There were at least three different cars called Pilot. There was a British car built 1909–1914 in London; an American car built 1909–1924 in Richmond, Indiana; and a German car built 1923–1925 in Werdau.
The company who created this car started out as a driving and maintenance school. In 1909, they displayed a car with a 4-cylinder White and Poppe engine of 16 hp. The following year they displayed another 4-cylinder car, this one with a Hillman engine and belt and cone-pulley drive. Both of these were probably the only cars produced with these specifications. In 1911, the parent company was reformed as Pilot Works and Friction Cars, Ltd to produce a smaller car. This one had a Coventry-Simplex single-cylinder engine of only 7 hp, in addition to friction drive. In 1912-1914, yet another engine was employed in their cars—a Chapuis-Dornier 4-cylinder of 10 hp. This car also used friction drive. This appears to be the last car produced.
This car was built by the Pilot Motor Car Company of Richmond, Indiana. For its entire lifespan, the firm was headed by George Seidel, who was also head of the local Seidel Buggy Company. Initially, the cars were built in the Seidel Buggy factory while a stand-alone factory was constructed across town. It has been said that the cars were named Pilot because Seidel had wanted to become a river boat pilot. Pilots were assembled cars that were not particularly noteworthy. Nonetheless, their advertising slogan was "The Car Ahead", doubtless because of the name of the car. The new factory had a capacity of 500 cars per year, though in some later years, production approached 1000. The firm was one of the first in the automotive field to hire women, though mainly for upholstery and curtain work.
At first, 4-cylinder Teetor-Hartley engines were the motive force of the cars. In 1913, a 6-cylinder engine was added to the line-up. From 1915 to 1924, only sixes were offered, except for 1916, when a V8 made a one-year appearance as an engine choice. In 1913, the six-cylinder car cost $2500, as opposed to the $1500–$1800 for the four-cylinder cars. In 1920, a larger Herschell-Spillman six was added. A Sportster model was introduced in the summer of 1922 and was the most dashing car from the firm, with barrel headlights and no running boards.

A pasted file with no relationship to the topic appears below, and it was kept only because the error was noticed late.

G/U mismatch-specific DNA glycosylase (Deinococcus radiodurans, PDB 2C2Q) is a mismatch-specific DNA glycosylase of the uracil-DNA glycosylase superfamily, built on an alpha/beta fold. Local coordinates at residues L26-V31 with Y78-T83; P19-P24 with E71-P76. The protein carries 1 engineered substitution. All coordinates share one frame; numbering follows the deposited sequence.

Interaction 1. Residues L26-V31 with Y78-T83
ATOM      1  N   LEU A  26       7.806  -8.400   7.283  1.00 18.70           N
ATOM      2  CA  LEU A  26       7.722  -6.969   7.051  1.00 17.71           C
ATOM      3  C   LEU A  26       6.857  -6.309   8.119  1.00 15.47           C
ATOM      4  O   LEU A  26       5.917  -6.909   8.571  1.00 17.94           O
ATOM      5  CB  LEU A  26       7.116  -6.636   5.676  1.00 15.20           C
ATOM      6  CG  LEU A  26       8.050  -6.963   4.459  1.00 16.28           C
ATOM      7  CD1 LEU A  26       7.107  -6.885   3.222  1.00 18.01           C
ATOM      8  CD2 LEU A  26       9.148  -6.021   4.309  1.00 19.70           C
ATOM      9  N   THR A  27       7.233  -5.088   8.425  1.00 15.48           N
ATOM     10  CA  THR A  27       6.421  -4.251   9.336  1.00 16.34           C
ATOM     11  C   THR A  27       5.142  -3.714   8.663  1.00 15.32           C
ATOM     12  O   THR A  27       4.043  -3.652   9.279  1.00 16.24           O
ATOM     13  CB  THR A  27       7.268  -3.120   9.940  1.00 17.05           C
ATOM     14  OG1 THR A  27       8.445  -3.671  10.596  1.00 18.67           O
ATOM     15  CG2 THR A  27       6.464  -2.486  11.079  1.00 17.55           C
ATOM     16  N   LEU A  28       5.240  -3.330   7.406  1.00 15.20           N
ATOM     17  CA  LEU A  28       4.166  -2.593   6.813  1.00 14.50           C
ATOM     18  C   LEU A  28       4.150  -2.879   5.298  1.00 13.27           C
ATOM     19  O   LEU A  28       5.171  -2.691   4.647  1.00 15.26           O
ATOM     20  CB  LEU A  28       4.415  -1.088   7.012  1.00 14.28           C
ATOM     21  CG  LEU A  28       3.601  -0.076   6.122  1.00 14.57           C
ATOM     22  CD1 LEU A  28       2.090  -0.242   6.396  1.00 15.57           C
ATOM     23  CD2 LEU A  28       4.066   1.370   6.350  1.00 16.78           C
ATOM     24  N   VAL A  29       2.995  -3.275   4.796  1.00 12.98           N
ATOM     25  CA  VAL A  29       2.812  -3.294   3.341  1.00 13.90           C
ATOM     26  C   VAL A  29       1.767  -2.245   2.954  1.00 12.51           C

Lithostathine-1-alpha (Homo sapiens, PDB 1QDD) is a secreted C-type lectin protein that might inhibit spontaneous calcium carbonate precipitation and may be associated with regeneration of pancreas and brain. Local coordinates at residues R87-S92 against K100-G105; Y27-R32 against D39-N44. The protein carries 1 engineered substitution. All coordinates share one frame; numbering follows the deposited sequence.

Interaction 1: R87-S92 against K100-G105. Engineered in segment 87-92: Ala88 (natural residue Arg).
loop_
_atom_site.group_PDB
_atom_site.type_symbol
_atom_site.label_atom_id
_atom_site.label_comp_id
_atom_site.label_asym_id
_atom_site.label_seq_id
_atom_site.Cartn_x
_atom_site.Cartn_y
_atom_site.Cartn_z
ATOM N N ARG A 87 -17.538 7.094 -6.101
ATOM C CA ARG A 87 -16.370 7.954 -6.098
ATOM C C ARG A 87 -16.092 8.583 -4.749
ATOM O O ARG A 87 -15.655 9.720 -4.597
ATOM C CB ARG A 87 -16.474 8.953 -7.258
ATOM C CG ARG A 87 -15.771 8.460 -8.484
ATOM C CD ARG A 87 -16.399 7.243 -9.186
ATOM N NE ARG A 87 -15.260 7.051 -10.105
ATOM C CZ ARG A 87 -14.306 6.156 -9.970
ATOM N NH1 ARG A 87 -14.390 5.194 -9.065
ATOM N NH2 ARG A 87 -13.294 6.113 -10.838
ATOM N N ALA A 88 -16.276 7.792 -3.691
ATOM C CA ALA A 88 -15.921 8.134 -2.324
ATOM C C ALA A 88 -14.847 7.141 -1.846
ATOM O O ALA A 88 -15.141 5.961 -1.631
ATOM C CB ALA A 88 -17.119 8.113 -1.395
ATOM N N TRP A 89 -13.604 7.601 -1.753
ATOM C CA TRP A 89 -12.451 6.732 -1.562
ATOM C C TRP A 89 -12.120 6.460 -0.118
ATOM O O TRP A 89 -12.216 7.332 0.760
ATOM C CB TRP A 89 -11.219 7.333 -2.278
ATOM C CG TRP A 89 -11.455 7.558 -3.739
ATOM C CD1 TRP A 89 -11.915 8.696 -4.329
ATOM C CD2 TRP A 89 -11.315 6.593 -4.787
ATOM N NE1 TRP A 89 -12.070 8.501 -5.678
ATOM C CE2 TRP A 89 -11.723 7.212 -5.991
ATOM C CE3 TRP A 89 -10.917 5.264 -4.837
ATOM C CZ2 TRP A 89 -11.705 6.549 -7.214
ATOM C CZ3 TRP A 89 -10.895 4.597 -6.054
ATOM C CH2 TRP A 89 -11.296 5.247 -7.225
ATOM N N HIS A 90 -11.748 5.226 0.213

The firm took over the local Lorraine, but that could not help it survive long beyond the early 1920s recession. A few Lorraine hearses were produced before that marque was discontinued. The Pilot Motor Car Company was forced into receivership in 1923 by what George Seidel described as "cut-throat tactics of Eastern money interests." The last Pilots were produced in early 1924, and the factory was then sold to a local businessman for $28,500.
Pilots were durable cars, as evidenced by the fact that George Seidel received a letter in the 1940s from a car dealer in South America, where a number of Pilots had been exported. The dealer inquired if any Pilots were still available, and their price. As an aside, George Seidel was proud of his hometown, as evidenced by the cars he drove: first, a Richmond; then a Pilot (obviously); and finally, a Davis.
This light car used a 6/30PS 4-cylinder engine. Soon after the car debuted, the firm was bought by a rail carriage-maker, Sächsische Waggonfabrik. Production was thereafter carried out in the new firm's factory in Werdau. In addition to both open and closed cars, a delivery van was also produced for the short time the marque was in existence. Due to the poor economic conditions in Germany at the time, the firm soon dropped automobiles altogether to concentrate on rail production.